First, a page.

Over time, the trends you see about your own members can be very helpful. But assumptions based on industry benchmarks and/or “marketing averages” may not benefit you if your members aren’t typical 9-5 desk jockeys. As with all benchmarks, your own history and experience is the best judge of the future.
This answer might be frustrating because it involves countless variables and there is no industry standard. But, that’s a good thing, because it moves you deeper in the direction of individual member profiling, segmenting, and delivery. Researching and testing will reveal the best days and times in pursuit of your KPIs. And as we’ve already discussed, there’s less cause to chase the “email opens” metric anyway.
How can I use email marketing to generate non-dues revenue?
You’re asking the right question. Associations get almost 60% of their revenue from non-dues revenue. This encompasses paid opportunities like advertising, events, webinars, courses, and certifications.
Using email to communicate and sell these opportunities is little different from using email to communicate value propositions to members and member prospects. It’s about target-segmenting, personalized content, setting up a series of emails in automation triggered by recipient actions, and closing the deal with a solid CTA. Generic emails focused on your need to sell them something won’t cut it.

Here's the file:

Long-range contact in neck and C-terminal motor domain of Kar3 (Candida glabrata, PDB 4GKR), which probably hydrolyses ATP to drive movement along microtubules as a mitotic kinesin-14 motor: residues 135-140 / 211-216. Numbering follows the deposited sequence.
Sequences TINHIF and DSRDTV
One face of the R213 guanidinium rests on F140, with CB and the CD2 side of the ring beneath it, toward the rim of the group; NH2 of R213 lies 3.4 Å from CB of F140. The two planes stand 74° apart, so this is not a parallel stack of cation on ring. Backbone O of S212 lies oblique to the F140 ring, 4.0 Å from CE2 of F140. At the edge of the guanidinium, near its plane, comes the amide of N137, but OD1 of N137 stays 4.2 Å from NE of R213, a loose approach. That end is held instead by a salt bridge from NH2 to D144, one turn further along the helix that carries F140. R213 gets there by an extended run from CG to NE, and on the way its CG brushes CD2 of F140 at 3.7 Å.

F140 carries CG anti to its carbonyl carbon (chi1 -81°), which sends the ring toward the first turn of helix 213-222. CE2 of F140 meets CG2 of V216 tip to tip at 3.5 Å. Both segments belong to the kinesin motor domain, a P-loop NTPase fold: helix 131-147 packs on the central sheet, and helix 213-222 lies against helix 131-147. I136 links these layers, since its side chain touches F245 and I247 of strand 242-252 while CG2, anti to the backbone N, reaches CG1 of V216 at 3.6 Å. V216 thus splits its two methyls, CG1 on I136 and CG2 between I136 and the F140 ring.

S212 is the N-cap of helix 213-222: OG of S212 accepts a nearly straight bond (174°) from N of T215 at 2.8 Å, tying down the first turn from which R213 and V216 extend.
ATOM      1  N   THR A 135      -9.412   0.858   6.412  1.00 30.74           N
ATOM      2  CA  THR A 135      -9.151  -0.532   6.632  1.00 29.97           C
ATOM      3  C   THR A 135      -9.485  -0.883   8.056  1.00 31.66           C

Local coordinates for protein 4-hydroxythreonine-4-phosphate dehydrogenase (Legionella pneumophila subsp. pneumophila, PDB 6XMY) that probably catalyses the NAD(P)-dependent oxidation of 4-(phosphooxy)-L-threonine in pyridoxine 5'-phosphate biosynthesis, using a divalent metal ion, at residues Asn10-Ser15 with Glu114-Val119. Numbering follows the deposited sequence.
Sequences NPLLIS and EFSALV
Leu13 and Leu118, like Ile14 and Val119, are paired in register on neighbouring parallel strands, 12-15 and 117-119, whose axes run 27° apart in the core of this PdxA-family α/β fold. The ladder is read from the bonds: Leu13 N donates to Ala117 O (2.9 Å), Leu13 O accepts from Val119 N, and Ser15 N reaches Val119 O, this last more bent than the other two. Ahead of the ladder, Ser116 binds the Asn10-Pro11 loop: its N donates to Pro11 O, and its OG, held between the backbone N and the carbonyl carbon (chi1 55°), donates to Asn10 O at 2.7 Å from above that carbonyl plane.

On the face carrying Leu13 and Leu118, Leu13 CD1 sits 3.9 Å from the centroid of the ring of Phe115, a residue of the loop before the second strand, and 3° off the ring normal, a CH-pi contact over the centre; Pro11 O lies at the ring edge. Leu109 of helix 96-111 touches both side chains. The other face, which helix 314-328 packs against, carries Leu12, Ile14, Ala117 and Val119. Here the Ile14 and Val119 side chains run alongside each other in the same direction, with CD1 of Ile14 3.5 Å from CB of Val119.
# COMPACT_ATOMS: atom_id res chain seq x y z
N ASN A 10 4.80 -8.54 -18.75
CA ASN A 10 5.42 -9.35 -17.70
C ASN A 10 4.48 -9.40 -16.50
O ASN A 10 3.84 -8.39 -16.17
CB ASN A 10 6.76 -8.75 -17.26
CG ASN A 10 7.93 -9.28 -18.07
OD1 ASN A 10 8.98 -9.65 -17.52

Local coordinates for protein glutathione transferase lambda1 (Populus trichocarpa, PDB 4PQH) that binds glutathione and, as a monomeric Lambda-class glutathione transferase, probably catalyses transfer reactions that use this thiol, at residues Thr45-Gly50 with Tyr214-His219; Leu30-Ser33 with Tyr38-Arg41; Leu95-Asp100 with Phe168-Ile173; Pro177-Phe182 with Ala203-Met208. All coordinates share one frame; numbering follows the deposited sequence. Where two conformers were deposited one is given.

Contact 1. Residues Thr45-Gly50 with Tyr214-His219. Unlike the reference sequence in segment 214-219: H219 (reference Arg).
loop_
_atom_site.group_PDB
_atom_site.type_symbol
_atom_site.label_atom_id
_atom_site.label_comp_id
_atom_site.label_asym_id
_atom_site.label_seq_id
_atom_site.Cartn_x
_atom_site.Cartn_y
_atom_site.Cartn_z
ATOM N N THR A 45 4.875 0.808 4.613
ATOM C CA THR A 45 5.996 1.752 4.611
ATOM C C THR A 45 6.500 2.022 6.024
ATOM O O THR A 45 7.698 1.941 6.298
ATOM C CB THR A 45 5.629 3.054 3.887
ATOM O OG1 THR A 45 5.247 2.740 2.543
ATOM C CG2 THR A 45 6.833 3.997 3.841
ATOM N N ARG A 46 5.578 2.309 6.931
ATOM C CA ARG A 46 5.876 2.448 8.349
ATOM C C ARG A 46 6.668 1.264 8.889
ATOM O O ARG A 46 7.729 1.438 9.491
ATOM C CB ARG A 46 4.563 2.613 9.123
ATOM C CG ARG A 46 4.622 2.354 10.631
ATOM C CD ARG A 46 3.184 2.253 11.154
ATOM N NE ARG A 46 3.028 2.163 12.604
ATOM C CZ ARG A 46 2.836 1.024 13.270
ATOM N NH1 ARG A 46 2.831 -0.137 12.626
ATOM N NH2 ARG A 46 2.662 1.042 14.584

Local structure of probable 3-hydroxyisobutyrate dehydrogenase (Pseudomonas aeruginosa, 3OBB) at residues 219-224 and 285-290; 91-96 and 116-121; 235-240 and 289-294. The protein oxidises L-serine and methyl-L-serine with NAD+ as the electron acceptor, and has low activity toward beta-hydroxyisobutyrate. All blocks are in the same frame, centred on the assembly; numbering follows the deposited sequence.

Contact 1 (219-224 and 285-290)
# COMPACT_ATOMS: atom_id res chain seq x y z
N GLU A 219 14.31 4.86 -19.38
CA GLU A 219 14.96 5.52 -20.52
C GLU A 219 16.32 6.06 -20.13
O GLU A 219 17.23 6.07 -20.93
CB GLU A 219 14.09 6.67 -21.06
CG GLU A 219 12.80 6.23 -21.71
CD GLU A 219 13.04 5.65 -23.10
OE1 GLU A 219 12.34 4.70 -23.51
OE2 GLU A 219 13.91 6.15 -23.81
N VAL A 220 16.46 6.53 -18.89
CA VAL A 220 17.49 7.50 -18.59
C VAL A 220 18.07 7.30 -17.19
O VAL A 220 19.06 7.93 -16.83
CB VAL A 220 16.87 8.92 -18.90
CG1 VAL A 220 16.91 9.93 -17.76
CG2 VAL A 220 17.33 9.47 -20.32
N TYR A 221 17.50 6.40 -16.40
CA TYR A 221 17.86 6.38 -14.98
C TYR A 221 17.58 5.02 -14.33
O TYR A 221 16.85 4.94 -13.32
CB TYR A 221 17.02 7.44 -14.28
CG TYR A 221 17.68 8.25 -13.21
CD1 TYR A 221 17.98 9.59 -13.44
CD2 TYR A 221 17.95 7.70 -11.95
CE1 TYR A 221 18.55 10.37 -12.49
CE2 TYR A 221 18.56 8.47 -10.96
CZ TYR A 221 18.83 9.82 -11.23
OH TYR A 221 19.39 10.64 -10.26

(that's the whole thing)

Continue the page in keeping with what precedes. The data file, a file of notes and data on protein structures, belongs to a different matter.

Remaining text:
Members must be “courted” with emails that speak to topics they’ve shown interest in and might be willing to pay more to learn more about, or get certified in. To do that, you have to know them. Are they generally engaged? Are they clearly interested in a particular aspect of the industry? These are the members most likely to convert. It’s not about volume of emails, it’s about relevancy of emails. You’ll have more success with warm leads then using spray-and-pray email tactics on cold leads who’ve shown no prior interest in what you’re selling.
Some emails may be the direct source of non-dues revenue as well. Newsletters are a staple of associations, and newsletter advertising can mean added money if you take the time to target both your newsletters and your advertising accordingly.
How can I prove to my organization that a marketing automation tool is worth the investment?